Dolby's Glasses-Free 3-D: Will It Matter?


Do you remember much from the 2010 Consumer Electronics Show?

Yeah, me neither. The one thing I do remember, however, is that 3-D television was heralded as the next big thing.

Of course, we all know how that turned out: Despite the best efforts of such retailers as Best Buy to stir demand for the latest and greatest 3-D sets from the likes of Sony and Panasonic , the technology fell flat as consumers were largely resistant to wearing the expensive glasses required to make it work.

Even then, after Toshiba introduced one of the first glasses-free 3-D TVs to the market, the product was still prohibitively expensive and, simply put, not compelling enough to convince the masses it was worth their money.

Even so, wildly popular 3-D movies like Avatar proved audiences are more than willing to watch good 3-D content if the venue is right. From an investors' standpoint, then, many of us couldn't help but wonder what it would take for 3-D viewing to actually succeed on a wider scale in our homes.

Enter Dolby 3D
That's why I'm so intrigued by Monday's news that Dolby and Philips have collaborated in a joint project to create a new content delivery specification for the Dolby 3D format, which will be part of a "suite of technologies" to more easily allow content creators the ability to make, deliver, and play back glasses-free 3-D content.

To help pitch the use of Dolby 3D, Dolby and Philips enlisted content creation specialist The Foundry, who will integrate the format into its widely used postproduction software products NUKE and OCULA. Incidentally, those products are the same ones behind Avatar's ridiculously cool 3-D effects, so it's telling that The Foundry is willing to open the door to Dolby 3D in its own solution.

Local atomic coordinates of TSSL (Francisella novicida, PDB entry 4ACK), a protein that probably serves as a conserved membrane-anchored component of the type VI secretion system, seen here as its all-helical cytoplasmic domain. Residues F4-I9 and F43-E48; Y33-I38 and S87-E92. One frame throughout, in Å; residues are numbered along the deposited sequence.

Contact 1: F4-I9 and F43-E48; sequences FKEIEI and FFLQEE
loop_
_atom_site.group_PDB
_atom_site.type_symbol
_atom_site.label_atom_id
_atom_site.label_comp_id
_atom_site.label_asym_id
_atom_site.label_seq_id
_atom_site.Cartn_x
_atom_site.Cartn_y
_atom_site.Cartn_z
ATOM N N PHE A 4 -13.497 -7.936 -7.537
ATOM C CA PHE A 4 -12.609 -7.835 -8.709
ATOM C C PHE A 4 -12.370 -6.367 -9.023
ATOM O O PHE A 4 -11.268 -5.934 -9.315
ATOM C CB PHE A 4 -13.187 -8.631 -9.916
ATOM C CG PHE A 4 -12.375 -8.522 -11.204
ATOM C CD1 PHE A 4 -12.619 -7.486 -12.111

In addition, Dolby management claims the new Dolby 3D format is "a crucial milestone in clearing the hurdles to easy and customizable 3-D viewing on TVs, tablets, smartphones, and laptops." With that in mind, while the tech isn't quite there yet, it's reassuring that Dolby and Philips seem to have the right idea. So, if glasses-free 3-D viewing does eventually find a place in consumers' homes, Dolby 3D's head start will go a long way toward ensuring it will play a big part.

Another dimension for Dolby
While this can't be bad for Philips, I'm sure I can't be alone in appreciating this as yet another way Dolby is working to diversify its operations away from its former core business in the relatively stagnant audio format market for PCs and other consumer electronics.

Couple that with the fact that Dolby is currently trading at just 14.6 times trailing earnings, boasts a decent return on capital of 18.3%, and had $743 million in cash reserves with no debt at the end of its most recent quarter, the stock is starting to look like too good a deal to pass up.

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Fool contributor Steve Symington has no position in any stocks mentioned. The Motley Fool recommends Dolby Laboratories. Try any of our Foolish newsletter services free for 30 days. We Fools may not all hold the same opinions, but we all believe that considering a diverse range of insights makes us better investors. The Motley Fool has a disclosure policy.

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